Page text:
Editor’s note: This is the first of two columns in response to commentary on the recent impeachment trial of Donald Trump. Look for the second part in Sunday’s News-Journal.
I read Johnny James’ commentary about the recent impeachment and trial of Donald Trump (Feb. 13 Saturday Forum and Feb. 14 opinion page) and came to a fast conclusion — he doesn’t know what he’s writing about. And I’m counting on real constitutional scholars to weigh in on his misinformation.
To wit: James writes the impeachment proceedings violated Trump’s due process. The Constitution says nothing about due process for impeaching the president or any other federal officer because it’s a political act. As I’ll explain later, an impeached official may face civil or criminal charges even if he is acquitted of impeachment articles. Due process is required in those trials where imprisonment and fines can be assessed.
Here’s what the actual wording says in Article I, Section 2: “The House of Representatives shall chuse (sic) their Speaker and other Officers; and shall have the sole Power of Impeachment.”
Article I, Section 3 reads:
“The Senate shall have the sole Power to try all Impeachments …. Judgment in Case of Impeachment shall not extend further than to removal from Office, and disqualification to hold and enjoy any Office of honor, Trust or Profit under the United States: but the Party convicted shall nevertheless be liable and subject to Indictment, Trial, Judgment and Punishment, according to Law.”
Following Trump’s acquittal, Sen. Mitch McConnell made an important statement, “Trump hasn’t gotten away with anything — yet.”
Trump is liable for criminal charges for inciting the insurrection that are now under consideration by local prosecutors in the District of Columbia. Should he be found guilty, he not only could face jail time and fines, authorities could also sue him for the damages to the Capitol and the cost for deploying thousands of troops and national guards to oversee the inauguration security.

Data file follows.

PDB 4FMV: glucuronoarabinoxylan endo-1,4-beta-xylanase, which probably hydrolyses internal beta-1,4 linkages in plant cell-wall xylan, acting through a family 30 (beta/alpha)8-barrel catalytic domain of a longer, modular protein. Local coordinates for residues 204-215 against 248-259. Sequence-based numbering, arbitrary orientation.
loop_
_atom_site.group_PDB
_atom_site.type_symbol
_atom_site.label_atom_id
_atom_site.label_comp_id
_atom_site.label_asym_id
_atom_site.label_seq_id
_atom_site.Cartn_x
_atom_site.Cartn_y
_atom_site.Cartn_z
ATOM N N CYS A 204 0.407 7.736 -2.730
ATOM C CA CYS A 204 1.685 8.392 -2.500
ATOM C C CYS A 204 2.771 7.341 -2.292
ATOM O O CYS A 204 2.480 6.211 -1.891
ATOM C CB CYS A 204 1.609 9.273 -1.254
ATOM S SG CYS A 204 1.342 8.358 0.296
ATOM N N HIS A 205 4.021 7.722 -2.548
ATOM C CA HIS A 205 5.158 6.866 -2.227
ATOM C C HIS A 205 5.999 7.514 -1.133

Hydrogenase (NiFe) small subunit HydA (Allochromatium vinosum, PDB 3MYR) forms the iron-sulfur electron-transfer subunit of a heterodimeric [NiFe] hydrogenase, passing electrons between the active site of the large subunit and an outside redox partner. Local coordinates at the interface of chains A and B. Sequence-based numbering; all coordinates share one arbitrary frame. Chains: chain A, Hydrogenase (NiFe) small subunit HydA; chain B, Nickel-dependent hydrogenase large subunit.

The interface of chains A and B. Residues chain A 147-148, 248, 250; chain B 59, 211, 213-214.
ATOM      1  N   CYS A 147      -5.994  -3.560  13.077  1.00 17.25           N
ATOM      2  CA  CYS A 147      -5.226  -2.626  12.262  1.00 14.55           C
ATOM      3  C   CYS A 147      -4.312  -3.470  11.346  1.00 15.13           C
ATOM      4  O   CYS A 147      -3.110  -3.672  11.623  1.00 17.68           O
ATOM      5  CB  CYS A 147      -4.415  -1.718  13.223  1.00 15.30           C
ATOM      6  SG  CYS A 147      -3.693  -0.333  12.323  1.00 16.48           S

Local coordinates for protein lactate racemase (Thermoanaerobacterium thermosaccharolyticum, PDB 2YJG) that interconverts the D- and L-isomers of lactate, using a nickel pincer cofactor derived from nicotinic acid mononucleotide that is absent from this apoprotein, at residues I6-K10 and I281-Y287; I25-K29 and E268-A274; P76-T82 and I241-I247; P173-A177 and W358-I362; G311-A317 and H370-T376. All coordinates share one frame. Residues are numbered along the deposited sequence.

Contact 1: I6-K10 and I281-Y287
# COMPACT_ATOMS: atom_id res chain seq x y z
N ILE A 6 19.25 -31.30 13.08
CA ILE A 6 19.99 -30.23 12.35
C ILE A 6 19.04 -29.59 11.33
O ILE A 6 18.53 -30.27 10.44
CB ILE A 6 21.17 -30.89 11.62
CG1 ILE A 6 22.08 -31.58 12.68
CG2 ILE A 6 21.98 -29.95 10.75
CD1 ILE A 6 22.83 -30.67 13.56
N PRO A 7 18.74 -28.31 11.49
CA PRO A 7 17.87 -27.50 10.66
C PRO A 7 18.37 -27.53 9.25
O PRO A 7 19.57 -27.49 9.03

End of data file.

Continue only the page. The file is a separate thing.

As for due process, impeachment trial rules are developed by the Senate. Both the House managers and Trump’s legal team were given the same amount of time to present their cases and offer a defense although Trump’s team was spectacularly lacking in facts and logic. That’s why seven Republican senators voted to convict him.
As for the argument that the trial lacked standing because Trump was a private citizen when the trial began, that was solely at the discretion of McConnell who was the Senate majority leader at the time the House voted to impeach Trump. The trial could have started weeks earlier when Trump was in office, but the delay gave Republicans cover for their cowardly defense of the Capitol and Constitution.
Ironically, the Senate voted 56-44 on a procedure motion that the trial was constitutional and could proceed.
My copy of the Constitution, provided to me recently by the Paralyzed Veterans of America, also doesn’t including the wording James writes:
“The Constitution is clear: The president shall not be removed from office or impeached before the impeachment process is complete.”
Since this was in quotation marks, I assume he meant to repeat actual wording from the document, but I find no such phrasing. This statement also shows a clear lack of understanding that impeachment and trial are separate events conducted by separated chambers of Congress.
James also cites comments by Trump’s attorney, Alan Dershowitz, who offered his opinion, not a court ruling. Since this matter hasn’t come before the U.S. Supreme Court for a final determination, what Dershowitz offers is an opinion no more valid than any other attorney’s opinion.
— John D. Foster is a Carthage resident and regular contributor to the Saturday Forum. Email email@example.com.
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